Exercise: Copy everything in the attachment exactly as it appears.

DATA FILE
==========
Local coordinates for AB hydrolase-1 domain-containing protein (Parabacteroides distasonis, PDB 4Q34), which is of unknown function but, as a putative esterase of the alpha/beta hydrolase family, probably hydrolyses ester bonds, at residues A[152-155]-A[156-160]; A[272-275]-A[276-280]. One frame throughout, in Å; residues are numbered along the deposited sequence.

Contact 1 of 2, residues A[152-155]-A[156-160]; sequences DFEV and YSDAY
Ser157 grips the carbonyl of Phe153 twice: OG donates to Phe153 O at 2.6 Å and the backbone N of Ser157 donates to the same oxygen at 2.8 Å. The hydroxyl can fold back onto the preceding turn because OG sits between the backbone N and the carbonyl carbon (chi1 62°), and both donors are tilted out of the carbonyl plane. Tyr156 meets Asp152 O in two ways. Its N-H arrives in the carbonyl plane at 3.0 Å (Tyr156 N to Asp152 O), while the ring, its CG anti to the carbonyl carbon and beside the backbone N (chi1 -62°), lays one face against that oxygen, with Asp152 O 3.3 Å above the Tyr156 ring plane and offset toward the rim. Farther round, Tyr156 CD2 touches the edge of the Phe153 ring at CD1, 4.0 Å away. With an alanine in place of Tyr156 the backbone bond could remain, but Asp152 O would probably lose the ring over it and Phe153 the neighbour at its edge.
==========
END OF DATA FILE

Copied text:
Local coordinates for AB hydrolase-1 domain-containing protein (Parabacteroides distasonis, PDB 4Q34), which is of unknown function but, as a putative esterase of the alpha/beta hydrolase family, probably hydrolyses ester bonds, at residues A[152-155]-A[156-160]; A[272-275]-A[276-280]. One frame throughout, in Å; residues are numbered along the deposited sequence.

Contact 1 of 2, residues A[152-155]-A[156-160]; sequences DFEV and YSDAY
Ser157 grips the carbonyl of Phe153 twice: OG donates to Phe153 O at 2.6 Å and the backbone N of Ser157 donates to the same oxygen at 2.8 Å. The hydroxyl can fold back onto the preceding turn because OG sits between the backbone N and the carbonyl carbon (chi1 62°), and both donors are tilted out of the carbonyl plane. Tyr156 meets Asp152 O in two ways. Its N-H arrives in the carbonyl plane at 3.0 Å (Tyr156 N to Asp152 O), while the ring, its CG anti to the carbonyl carbon and beside the backbone N (chi1 -62°), lays one face against that oxygen, with Asp152 O 3.3 Å above the Tyr156 ring plane and offset toward the rim. Farther round, Tyr156 CD2 touches the edge of the Phe153 ring at CD1, 4.0 Å away. With an alanine in place of Tyr156 the backbone bond could remain, but Asp152 O would probably lose the ring over it and Phe153 the neighbour at its edge.